We are about to see an implosion of the expensive and outmoded infrastructure of media: the presses and trucks of news, the production priesthood of TV, the money that goes to everything but the information and creativity that really matter. This is good news.
On the way to one of three meetings I happened to have this week with people who are starting new, lightweight networks — because the internet lets them — I walked by a location shoot for a TV show. We see them all the time, we jaded New Yorkers, and so we’re never amazed. But what does not cease to amaze me is all the stuff it takes — or they think it takes — to shoot a show: trucks filled with lights and cables and plugs, handcarts filled just with the director’s chairs with stars names on the back, bins overflowing even with wooden boxes with the Paramount logo on the side, assistant directors running around trying to act more important than the snotty gophers they are, catering trucks with expensive caterers: expense everywhere.
Do they really need all that to shoot three minutes of obvious primetime drama? Of course, they don’t. Studio and network executives have lamented the cost for a long time, but they haven’t been able to change it. That’s how TV is made — or that’s how the priests of the TV tools told us it is made. But with ratings and now revenue facing merciless shrinkage, the networks will attack this cost structure. The first, stupid response was to invent stupid, cheap, reality shows: NBC’s answer to its declining economics was to declare defeat at shovel us shit at 8 p.m.
I predict that one smarter network will soon discover a show made cheap, handheld cameras, no location trucks, no gaffers, no ADs, no caterers, and no numbing studio structure but lots of creativity and passion and independence: a show made by one of those three ventures I met with this week. That show will go on the air and be a hit, not because of how it is shot but because of what it says. The networks will discover that they can get quality TV that is still popular — not as popular as the blockbusters of old, yes, but popular enough to be profitable so long as the costs are low. That will be great news for the creative class, because it will lower the barrier to an audience. And that will be good news for us, formerly known as the audience, because we’ll see TV that is valued for its creativity over its infrastructure.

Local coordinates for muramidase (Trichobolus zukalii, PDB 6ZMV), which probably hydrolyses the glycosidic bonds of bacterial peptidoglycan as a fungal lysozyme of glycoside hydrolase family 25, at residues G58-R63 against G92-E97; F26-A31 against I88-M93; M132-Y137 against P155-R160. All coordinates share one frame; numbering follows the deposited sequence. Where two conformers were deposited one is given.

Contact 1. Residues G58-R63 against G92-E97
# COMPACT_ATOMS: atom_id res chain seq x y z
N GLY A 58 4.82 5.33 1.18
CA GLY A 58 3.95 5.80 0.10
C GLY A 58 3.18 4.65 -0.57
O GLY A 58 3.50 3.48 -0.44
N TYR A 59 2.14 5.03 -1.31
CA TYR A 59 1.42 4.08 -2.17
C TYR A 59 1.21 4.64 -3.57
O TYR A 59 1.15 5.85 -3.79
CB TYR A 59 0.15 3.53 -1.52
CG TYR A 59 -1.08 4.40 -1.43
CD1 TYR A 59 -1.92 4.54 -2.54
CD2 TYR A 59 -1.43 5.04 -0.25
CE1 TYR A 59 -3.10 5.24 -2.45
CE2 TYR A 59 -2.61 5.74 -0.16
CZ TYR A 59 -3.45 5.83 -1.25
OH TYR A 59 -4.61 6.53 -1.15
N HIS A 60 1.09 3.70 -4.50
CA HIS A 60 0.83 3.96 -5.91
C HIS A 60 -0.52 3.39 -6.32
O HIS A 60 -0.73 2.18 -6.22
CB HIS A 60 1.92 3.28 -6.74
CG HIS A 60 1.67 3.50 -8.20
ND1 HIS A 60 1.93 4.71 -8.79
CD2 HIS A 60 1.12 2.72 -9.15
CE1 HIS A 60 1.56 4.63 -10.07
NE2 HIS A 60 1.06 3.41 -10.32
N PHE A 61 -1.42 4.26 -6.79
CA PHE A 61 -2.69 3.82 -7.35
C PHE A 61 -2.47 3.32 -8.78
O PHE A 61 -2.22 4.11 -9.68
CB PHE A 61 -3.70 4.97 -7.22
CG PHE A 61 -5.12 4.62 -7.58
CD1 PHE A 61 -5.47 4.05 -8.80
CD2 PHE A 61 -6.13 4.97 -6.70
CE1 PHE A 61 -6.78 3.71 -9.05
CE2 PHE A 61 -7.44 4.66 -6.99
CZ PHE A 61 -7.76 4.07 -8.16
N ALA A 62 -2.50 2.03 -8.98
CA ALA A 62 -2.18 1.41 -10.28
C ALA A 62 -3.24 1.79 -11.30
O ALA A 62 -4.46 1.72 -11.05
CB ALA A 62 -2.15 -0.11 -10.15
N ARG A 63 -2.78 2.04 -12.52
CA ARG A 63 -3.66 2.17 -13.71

And then a lot of those location trucks and all the expensive stuff in them will go into mothballs with battleships and propeller planes: relics of old technology.
We’ll see the same thing happen in TV news: See my tale of three tapes, how I could get the same message across as a CBS News segment with nothing but a Mac, how quality can even improve with three-camera HDTV shoots but with low cost and no priesthood. This week I also went to a show by the National Association of Broadcasters and I wandered around the floor looking at more expensive equipment thinking, your days are numbered. Same thought went through my head as I wandered the floor of the Folio magazine show: Knowledge doesn’t need your gadgets anymore.
And we’ll see it happen in newspapers: See yesterday’s post about the “free fall” of the newspaper industry.
Let me repeat: This is good news. This means that we can eliminate incredible costs — and with them, the bureacrats and time-wasters and creativity-killers they support — in the making of media, both news and entertainment. This means that we can rediscover what these media are really about, what makes them valuable, what makes them good: We don’t define quality by the number of sound guys or gaffers or producers or assistant managing editors, they do. We define quality by substance and value and creativity. And it’s high time we return to those measures of media.
This is why I find it so disingenuous and dangerous for media executives, especially editors, to defend the old cost structures as if that defined their quality and value. That means they don’t understand their own value. It means they will help destroy that value by stubbornly holding onto those costs. Be honest: newspapers, TV networks and stations, studios, magazines are filled with waste and we should be grateful to have the chance to peel away those stinky layers of onion and get back to what we’re really about: informing or entertaining or connecting. And if the clumsy old big guys don’t learn that lesson fast, us nimble new little guys will steal their stage.
But I think that the survival instinct of smart media executives will kick in and I think we are going to see a rapid implosion of the old infrastructure and hierarchy and priesthoods of the tools in old media. Media are about to go on a crash diet.